From what I have seen there are some very interesting and "moody" looking zones at later levels. That being said, I really enjoyed the simplicity of Freemarch. Sandy beaches, limited forests, wide open plains... it was a breathe of fresh air to explore in a zone that felt like it would actually exist in a fantasy environment i.e. it wasn't too over the top.
Verdict - I still need to see more before I can truthfully judge.
6/10 for lack of originality, yet some very strong points
So how did the flow, the pace, the spacing, and the placement "feel?"
For the newbie tutorial (first 6 or so levels) in addition to the little valley you first begin your adventures in the "real" world in (probably up to level 10 or so) the design felt very, very, and I mean VERY linear and forced.
No room for deviation, not much room for exploration, a very controlled space with hard walls and physical barriers to keep you contained.
But then you leave that tiny little valley... and a whole world opens up to you. Quite a "night and day" difference. Suddenly you find yourself in an expansive, open environment with many small little hubs, expansive fields, tons of room for exploration, and a real sense of grandeur.
Freemarch was massive, getting a mount at level 20 will surely help out a lot. I never felt like I was running forever (aka oh God I'm back in the Barrens!) but definitely a hike.
Verdict - I'm interested to see how the other zones, especially mid and high level zones play out.
8/10 for generic and maybe TOO newbie friendly starter areas, impressive and expansive world I can actually feel OK calling a world, and for well designed quest hubs I have no pressure to pay attention to.
Story and questing:
Hard to say to be honest. I didn't read too many quests because I don't want to spoil any story come release. That being said, the general story/lore of the two factions is varied and interesting, the battle between blind faith and blind reliance on technology.
I did play and read enough on both sides to appreciate how well that dichotomy is played out on either side. One quest via Guardians would say something like "We were trying to get across the bridge to save Bunnies from heretics when the vile Defiants blew it up" and on the Defiant side they'd say "We had to blow up the bridge to prevent the Witch-Hunting fanatics of the Guardians from coming and burning our books."
Very interesting, yet I feel in NO way qualified to comment further on the story.
As for the questing itself, it's pretty standard fair MMO stuff. Go here, kill this, bring me back this, etc.
Quest hubs would offer a couple of quests, maybe a small chain, always near the hub, and then send you to another hub. Very much influenced by the WoW-Cataclysm quest design rather then the Vanilla WoW "run back and forth till you pass out of boredom" questing model.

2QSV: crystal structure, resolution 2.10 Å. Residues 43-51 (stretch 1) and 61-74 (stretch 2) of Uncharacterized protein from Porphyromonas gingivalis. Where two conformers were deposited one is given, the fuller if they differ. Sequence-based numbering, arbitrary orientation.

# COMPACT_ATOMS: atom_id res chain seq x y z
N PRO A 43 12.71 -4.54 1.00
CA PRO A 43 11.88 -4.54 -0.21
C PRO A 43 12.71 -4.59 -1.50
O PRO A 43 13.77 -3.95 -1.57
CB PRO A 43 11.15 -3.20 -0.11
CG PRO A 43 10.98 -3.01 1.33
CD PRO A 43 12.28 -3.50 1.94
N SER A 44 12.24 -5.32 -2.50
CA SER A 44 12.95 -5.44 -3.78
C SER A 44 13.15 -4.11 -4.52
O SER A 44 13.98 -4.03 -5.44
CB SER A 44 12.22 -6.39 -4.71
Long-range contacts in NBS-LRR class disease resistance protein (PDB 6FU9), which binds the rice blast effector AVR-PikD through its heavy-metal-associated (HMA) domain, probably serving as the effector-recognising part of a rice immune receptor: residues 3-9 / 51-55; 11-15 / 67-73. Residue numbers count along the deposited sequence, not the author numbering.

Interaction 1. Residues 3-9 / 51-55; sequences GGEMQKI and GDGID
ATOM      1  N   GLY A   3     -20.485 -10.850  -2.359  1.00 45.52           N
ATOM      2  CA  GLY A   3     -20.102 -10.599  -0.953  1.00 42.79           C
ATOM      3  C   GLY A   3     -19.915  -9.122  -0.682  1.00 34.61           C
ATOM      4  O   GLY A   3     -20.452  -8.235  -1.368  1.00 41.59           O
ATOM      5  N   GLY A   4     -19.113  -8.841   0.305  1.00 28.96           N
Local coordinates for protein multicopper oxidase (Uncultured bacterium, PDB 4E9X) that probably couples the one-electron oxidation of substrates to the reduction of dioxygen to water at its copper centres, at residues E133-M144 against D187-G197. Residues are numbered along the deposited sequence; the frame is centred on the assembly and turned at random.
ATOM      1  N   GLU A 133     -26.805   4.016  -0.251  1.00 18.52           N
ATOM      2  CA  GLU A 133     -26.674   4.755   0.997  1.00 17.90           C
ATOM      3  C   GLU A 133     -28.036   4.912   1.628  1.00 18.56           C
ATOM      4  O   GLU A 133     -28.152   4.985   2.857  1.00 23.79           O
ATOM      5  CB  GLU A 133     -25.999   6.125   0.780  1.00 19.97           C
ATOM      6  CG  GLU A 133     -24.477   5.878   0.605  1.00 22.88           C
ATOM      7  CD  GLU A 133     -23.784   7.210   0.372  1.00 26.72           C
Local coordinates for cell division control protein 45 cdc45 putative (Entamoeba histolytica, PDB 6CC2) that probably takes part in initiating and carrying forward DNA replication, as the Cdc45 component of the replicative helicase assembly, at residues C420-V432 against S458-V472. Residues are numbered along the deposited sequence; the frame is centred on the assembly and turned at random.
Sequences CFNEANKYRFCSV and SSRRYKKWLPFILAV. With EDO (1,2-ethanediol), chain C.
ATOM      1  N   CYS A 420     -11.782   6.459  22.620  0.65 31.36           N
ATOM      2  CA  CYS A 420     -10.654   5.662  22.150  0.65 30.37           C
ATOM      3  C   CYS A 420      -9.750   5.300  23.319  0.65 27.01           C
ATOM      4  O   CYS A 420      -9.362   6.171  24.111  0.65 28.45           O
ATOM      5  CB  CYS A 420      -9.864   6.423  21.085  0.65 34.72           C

To be honest though I never felt pressured to quest. There are enough other things to do to help level up and enjoy your play time, unless the quest had a really good reward that was better then something I could craft, I generally skipped many of them.
Verdict- Pretty standard stuff here, but some interesting story/lore. Will have to really wait and see.
7/10 for generic MMO questing, some interesting and well done story elements, but props for not forcing it down our throats if we choose to pass.
Now into the real meat and potatoes.
First off, yes, in Rift you will have to kill things. A lot of things. I imagine it would be quite impossible to avoid killing stuff to advance in this game. No 100% crafters or non-violent options really.
That being said, the combat feels very much like WoW, but a little slower and more deliberate.
I'd say the pace of combat in Rift is somewhere between the button mashing bunny hopping face roll of WoW and the slower, more tactical EQ2 and/or LOTRO.
I was bored to tears of combat in EQ2 and LOTRO, and can happily say that I think Trion got the pace just right, right in the "sweet spot" between that and the ADD Mountain Dew hyped combat of WoW.
The combat does "feel" very responsive and polished. I remember in WAR there was a noticeable delay between hitting a button and bad things actually happening to your opponent, which drove me absolutely batty. Rift does again feel like WoW in the aspect that it does feel fluid and responsive, which is a good thing.
Resource management seems to play a large role. The Rogue archetype has combo points, which some complain about "stealing from WoW" but honestly it works well even for the ranged Rogue souls.
The Mage types build up Focus I think it's called? Something to be spent on more powerful attacks etc. while the Warriors have a system very similar to the WoW Retribution Paladins. Attacks build up a maximum of three stacks of Attack Points which can then be used for more powerful attacks and buffs/debuffs.
I will admit my knowledge of those three Archetypes is limited, as the game/souls/archetypes really don't "open up" till after level 10 or so, just like the world design. The only character I leveled up higher then that was a Cleric.